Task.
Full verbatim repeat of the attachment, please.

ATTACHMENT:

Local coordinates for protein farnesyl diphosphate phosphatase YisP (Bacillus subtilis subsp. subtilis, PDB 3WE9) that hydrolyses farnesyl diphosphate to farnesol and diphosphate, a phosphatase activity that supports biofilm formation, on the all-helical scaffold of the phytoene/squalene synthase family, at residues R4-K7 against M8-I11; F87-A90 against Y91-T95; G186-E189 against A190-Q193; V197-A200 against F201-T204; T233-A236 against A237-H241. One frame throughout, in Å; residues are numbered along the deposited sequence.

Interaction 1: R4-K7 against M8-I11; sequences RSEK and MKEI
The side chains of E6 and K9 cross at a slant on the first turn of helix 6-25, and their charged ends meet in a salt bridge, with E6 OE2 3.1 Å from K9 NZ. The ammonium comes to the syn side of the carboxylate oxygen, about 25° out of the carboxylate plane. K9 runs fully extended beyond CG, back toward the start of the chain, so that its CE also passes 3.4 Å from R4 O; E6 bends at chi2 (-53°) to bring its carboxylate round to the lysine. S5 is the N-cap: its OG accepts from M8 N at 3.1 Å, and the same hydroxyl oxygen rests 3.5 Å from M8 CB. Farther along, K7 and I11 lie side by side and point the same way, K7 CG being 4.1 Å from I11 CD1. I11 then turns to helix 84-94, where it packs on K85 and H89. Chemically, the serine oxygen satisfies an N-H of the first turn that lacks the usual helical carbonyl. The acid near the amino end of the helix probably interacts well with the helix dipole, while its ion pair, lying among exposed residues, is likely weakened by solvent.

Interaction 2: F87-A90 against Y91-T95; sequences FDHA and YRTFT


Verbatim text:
Local coordinates for protein farnesyl diphosphate phosphatase YisP (Bacillus subtilis subsp. subtilis, PDB 3WE9) that hydrolyses farnesyl diphosphate to farnesol and diphosphate, a phosphatase activity that supports biofilm formation, on the all-helical scaffold of the phytoene/squalene synthase family, at residues R4-K7 against M8-I11; F87-A90 against Y91-T95; G186-E189 against A190-Q193; V197-A200 against F201-T204; T233-A236 against A237-H241. One frame throughout, in Å; residues are numbered along the deposited sequence.

Interaction 1: R4-K7 against M8-I11; sequences RSEK and MKEI
The side chains of E6 and K9 cross at a slant on the first turn of helix 6-25, and their charged ends meet in a salt bridge, with E6 OE2 3.1 Å from K9 NZ. The ammonium comes to the syn side of the carboxylate oxygen, about 25° out of the carboxylate plane. K9 runs fully extended beyond CG, back toward the start of the chain, so that its CE also passes 3.4 Å from R4 O; E6 bends at chi2 (-53°) to bring its carboxylate round to the lysine. S5 is the N-cap: its OG accepts from M8 N at 3.1 Å, and the same hydroxyl oxygen rests 3.5 Å from M8 CB. Farther along, K7 and I11 lie side by side and point the same way, K7 CG being 4.1 Å from I11 CD1. I11 then turns to helix 84-94, where it packs on K85 and H89. Chemically, the serine oxygen satisfies an N-H of the first turn that lacks the usual helical carbonyl. The acid near the amino end of the helix probably interacts well with the helix dipole, while its ion pair, lying among exposed residues, is likely weakened by solvent.

Interaction 2: F87-A90 against Y91-T95; sequences FDHA and YRTFT